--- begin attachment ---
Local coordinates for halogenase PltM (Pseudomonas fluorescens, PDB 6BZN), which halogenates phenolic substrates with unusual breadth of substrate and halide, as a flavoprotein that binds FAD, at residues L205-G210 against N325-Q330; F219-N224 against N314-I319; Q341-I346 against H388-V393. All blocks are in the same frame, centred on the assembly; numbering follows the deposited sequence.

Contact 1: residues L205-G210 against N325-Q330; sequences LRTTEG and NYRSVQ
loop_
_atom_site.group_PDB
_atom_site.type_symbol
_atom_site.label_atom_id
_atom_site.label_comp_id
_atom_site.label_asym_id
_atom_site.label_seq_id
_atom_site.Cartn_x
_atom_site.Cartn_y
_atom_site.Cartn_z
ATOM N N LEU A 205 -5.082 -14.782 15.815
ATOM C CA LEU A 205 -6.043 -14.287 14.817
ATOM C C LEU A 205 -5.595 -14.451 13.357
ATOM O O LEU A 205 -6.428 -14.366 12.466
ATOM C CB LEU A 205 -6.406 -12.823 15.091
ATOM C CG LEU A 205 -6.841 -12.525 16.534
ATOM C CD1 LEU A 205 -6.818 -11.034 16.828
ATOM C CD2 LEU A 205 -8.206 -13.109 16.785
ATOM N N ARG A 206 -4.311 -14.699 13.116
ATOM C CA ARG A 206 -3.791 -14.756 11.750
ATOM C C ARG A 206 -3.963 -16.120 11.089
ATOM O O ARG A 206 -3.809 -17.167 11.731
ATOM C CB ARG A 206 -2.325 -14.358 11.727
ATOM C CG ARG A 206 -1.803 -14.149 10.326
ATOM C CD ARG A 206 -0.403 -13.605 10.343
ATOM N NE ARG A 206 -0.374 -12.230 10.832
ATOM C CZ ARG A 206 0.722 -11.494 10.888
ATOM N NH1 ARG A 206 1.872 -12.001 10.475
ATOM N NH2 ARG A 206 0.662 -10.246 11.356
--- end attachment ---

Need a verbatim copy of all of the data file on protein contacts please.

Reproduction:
Local coordinates for halogenase PltM (Pseudomonas fluorescens, PDB 6BZN), which halogenates phenolic substrates with unusual breadth of substrate and halide, as a flavoprotein that binds FAD, at residues L205-G210 against N325-Q330; F219-N224 against N314-I319; Q341-I346 against H388-V393. All blocks are in the same frame, centred on the assembly; numbering follows the deposited sequence.

Contact 1: residues L205-G210 against N325-Q330; sequences LRTTEG and NYRSVQ
loop_
_atom_site.group_PDB
_atom_site.type_symbol
_atom_site.label_atom_id
_atom_site.label_comp_id
_atom_site.label_asym_id
_atom_site.label_seq_id
_atom_site.Cartn_x
_atom_site.Cartn_y
_atom_site.Cartn_z
ATOM N N LEU A 205 -5.082 -14.782 15.815
ATOM C CA LEU A 205 -6.043 -14.287 14.817
ATOM C C LEU A 205 -5.595 -14.451 13.357
ATOM O O LEU A 205 -6.428 -14.366 12.466
ATOM C CB LEU A 205 -6.406 -12.823 15.091
ATOM C CG LEU A 205 -6.841 -12.525 16.534
ATOM C CD1 LEU A 205 -6.818 -11.034 16.828
ATOM C CD2 LEU A 205 -8.206 -13.109 16.785
ATOM N N ARG A 206 -4.311 -14.699 13.116
ATOM C CA ARG A 206 -3.791 -14.756 11.750
ATOM C C ARG A 206 -3.963 -16.120 11.089
ATOM O O ARG A 206 -3.809 -17.167 11.731
ATOM C CB ARG A 206 -2.325 -14.358 11.727
ATOM C CG ARG A 206 -1.803 -14.149 10.326
ATOM C CD ARG A 206 -0.403 -13.605 10.343
ATOM N NE ARG A 206 -0.374 -12.230 10.832
ATOM C CZ ARG A 206 0.722 -11.494 10.888
ATOM N NH1 ARG A 206 1.872 -12.001 10.475
ATOM N NH2 ARG A 206 0.662 -10.246 11.356